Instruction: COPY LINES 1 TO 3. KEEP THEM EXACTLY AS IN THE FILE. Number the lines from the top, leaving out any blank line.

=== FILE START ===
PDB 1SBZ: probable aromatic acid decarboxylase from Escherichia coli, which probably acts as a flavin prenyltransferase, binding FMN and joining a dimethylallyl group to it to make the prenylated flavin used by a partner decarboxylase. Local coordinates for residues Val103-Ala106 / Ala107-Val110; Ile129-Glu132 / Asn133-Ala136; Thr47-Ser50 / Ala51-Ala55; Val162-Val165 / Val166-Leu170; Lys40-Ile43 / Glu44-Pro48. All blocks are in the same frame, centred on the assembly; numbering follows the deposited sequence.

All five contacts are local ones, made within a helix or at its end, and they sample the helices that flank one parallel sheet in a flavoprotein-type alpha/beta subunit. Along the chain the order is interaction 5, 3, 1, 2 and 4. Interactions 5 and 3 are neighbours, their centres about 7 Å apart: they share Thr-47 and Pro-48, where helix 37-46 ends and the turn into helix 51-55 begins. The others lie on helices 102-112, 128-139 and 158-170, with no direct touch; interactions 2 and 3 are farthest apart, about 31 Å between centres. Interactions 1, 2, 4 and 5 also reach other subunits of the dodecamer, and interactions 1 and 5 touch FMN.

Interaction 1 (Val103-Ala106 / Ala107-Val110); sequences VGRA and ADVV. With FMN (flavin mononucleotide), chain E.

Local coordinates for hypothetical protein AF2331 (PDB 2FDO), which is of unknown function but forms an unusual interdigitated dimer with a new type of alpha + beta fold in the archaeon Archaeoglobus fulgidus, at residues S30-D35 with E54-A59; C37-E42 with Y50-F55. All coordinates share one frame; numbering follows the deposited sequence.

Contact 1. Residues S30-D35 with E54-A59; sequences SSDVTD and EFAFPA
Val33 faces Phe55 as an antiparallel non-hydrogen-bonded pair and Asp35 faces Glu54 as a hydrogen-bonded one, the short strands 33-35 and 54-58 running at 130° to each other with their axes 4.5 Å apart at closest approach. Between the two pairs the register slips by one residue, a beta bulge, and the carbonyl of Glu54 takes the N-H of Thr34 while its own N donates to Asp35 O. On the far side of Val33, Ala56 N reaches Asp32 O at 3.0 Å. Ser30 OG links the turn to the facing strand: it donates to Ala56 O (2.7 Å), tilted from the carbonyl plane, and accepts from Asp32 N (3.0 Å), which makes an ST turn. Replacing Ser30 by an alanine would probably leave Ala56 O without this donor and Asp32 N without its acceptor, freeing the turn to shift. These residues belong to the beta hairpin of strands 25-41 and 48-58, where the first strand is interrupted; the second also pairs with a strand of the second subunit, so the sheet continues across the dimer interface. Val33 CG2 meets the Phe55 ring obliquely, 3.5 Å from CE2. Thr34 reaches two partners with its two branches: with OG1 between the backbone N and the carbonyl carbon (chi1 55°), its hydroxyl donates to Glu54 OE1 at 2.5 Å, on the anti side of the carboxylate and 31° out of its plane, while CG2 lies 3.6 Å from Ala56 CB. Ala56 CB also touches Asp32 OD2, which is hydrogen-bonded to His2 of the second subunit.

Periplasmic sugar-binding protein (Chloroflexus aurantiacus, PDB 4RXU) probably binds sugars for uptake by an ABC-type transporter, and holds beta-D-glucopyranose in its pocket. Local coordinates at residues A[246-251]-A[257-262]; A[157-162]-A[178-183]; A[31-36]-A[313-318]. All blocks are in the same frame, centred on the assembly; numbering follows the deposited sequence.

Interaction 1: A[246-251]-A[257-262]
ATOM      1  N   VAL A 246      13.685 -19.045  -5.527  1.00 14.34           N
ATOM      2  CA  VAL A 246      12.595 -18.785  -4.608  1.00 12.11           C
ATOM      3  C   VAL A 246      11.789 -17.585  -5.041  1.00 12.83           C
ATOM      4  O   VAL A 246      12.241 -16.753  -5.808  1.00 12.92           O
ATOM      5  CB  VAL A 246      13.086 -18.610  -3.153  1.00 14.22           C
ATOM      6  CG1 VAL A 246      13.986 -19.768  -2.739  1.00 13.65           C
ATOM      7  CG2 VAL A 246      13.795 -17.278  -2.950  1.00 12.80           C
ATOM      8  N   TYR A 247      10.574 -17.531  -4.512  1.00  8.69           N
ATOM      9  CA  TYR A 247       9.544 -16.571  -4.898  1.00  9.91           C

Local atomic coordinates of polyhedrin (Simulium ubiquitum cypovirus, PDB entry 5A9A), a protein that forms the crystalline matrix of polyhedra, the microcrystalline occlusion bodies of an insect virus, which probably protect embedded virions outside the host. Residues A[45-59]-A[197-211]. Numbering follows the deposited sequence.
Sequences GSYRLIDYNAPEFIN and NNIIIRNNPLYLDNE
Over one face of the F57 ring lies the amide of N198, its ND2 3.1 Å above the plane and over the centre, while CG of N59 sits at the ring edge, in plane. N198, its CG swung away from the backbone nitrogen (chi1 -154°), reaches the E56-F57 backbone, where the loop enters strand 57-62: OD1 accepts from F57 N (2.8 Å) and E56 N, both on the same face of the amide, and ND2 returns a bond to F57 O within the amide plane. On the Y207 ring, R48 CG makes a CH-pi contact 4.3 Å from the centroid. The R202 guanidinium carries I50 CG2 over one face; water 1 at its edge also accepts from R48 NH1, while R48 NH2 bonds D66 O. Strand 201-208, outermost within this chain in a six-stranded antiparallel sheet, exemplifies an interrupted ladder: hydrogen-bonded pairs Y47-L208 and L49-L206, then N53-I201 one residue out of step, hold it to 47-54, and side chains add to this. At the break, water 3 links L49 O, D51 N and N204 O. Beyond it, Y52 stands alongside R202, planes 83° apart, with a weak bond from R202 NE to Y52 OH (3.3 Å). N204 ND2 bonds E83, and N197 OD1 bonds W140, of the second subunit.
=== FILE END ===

PDB 1SBZ: probable aromatic acid decarboxylase from Escherichia coli, which probably acts as a flavin prenyltransferase, binding FMN and joining a dimethylallyl group to it to make the prenylated flavin used by a partner decarboxylase. Local coordinates for residues Val103-Ala106 / Ala107-Val110; Ile129-Glu132 / Asn133-Ala136; Thr47-Ser50 / Ala51-Ala55; Val162-Val165 / Val166-Leu170; Lys40-Ile43 / Glu44-Pro48. All blocks are in the same frame, centred on the assembly; numbering follows the deposited sequence.

All five contacts are local ones, made within a helix or at its end, and they sample the helices that flank one parallel sheet in a flavoprotein-type alpha/beta subunit. Along the chain the order is interaction 5, 3, 1, 2 and 4. Interactions 5 and 3 are neighbours, their centres about 7 Å apart: they share Thr-47 and Pro-48, where helix 37-46 ends and the turn into helix 51-55 begins. The others lie on helices 102-112, 128-139 and 158-170, with no direct touch; interactions 2 and 3 are farthest apart, about 31 Å between centres. Interactions 1, 2, 4 and 5 also reach other subunits of the dodecamer, and interactions 1 and 5 touch FMN.

Interaction 1 (Val103-Ala106 / Ala107-Val110); sequences VGRA and ADVV. With FMN (flavin mononucleotide), chain E.